Lightning hasn't struck twice in the second film written, directed by and starring Zach Braff.
Wish I Was Here, his first feature project since the decade-old Garden State, has Braff, this time co-writing with his brother Adam, creating and playing a character that's awfully similar to the one he played last time. Before he was called Andrew Largeman, and he was a struggling actor who comes back home and finds his first true romantic love. This time he's called Aidan Bloom, and he's a struggling actor who's happily married and has two kids. Sure, you're supposed to write about what you know, but there seems to be a bit of laziness going on here, especially for a film that required some $2 million in funding raised from Braff fans via Kickstarter.
Eventually it doesn't matter, because the stories are far more different than the characters. Unfortunately, the story here isn't all that interesting. Neither are the characters surrounding Aidan. He's got plenty of problems of his own, some involving not being able to find an acting gig, and some, directly related, involving not being able to pay the rent.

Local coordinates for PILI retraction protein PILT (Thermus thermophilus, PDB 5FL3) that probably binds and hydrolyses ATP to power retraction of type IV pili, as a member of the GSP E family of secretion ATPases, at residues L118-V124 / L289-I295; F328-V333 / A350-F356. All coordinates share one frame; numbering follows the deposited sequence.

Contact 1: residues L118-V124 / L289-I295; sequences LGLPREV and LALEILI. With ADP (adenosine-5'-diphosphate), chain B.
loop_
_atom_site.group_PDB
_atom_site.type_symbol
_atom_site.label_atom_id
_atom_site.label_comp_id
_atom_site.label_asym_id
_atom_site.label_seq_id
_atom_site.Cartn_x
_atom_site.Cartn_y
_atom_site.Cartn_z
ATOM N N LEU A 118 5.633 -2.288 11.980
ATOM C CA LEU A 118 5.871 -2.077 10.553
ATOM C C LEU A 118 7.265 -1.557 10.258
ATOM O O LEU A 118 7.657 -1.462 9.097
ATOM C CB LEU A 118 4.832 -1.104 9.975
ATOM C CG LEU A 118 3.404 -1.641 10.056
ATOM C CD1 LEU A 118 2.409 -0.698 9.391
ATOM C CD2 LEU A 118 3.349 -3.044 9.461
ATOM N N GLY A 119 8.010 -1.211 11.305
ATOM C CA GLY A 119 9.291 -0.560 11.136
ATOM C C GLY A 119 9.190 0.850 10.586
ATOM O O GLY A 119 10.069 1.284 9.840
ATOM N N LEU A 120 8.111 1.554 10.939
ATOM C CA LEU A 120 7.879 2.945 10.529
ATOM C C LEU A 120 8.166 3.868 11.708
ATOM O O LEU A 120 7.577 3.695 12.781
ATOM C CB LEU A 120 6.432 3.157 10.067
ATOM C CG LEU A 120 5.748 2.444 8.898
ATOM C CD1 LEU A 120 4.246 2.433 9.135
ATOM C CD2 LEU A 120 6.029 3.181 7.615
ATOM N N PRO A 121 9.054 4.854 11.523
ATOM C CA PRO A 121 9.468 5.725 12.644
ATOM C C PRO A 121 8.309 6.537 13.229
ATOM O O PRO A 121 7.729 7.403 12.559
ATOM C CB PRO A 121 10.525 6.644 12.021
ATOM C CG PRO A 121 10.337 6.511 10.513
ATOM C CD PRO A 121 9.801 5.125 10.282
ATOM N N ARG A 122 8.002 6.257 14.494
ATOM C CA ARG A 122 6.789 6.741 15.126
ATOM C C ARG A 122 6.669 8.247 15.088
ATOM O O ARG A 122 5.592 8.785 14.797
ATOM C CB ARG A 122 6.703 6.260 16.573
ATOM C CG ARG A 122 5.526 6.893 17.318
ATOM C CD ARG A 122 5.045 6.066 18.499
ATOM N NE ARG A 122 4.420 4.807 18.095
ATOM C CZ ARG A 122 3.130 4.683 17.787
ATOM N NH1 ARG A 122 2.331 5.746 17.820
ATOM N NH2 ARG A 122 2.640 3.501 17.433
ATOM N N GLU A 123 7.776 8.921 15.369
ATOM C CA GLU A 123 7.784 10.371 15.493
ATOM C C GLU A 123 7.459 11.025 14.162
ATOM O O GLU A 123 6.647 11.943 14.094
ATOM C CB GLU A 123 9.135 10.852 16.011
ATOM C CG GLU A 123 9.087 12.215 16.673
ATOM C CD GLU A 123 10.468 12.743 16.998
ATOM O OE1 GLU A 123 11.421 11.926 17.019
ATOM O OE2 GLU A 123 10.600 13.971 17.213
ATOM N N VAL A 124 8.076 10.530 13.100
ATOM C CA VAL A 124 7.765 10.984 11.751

Maybe he's not even all that happily married. His wife (Kate Hudson, not given much to do here) is stuck supporting him with a dead-end job. His young kids are grappling with private school versus public school (those money problems). His brother (Josh Gad) is a smart but selfish sci-fi/comic-book geek with no social graces. Their dad (Mandy Patinkin, who does more with a small part than most actors could dream of) is a nasty piece of work who casually announces, "The cancer is back."
There really isn't anyone to like in this movie, unless you feel the need to extend sympathy to the long-suffering mom. They're a bunch of unhappy people who aren't realizing their dreams, even if most of them don't know what they are yet.
But amidst the feelings of isolation and loneliness, and a longing for spirituality (and Braff's constantly wide, staring eyes), the film has some funny sight gags, one of them involving a Segway, and some tender and believable scenes, usually when there are only two people on the screen, engaged in earnest and intimate conversation.
A weak denouement leads to a less-than-believable succession of happy endings, but at least the film takes a moment, mostly for fans of the Josh Gad character, to clearly state the year that Captain Kirk was born. ♦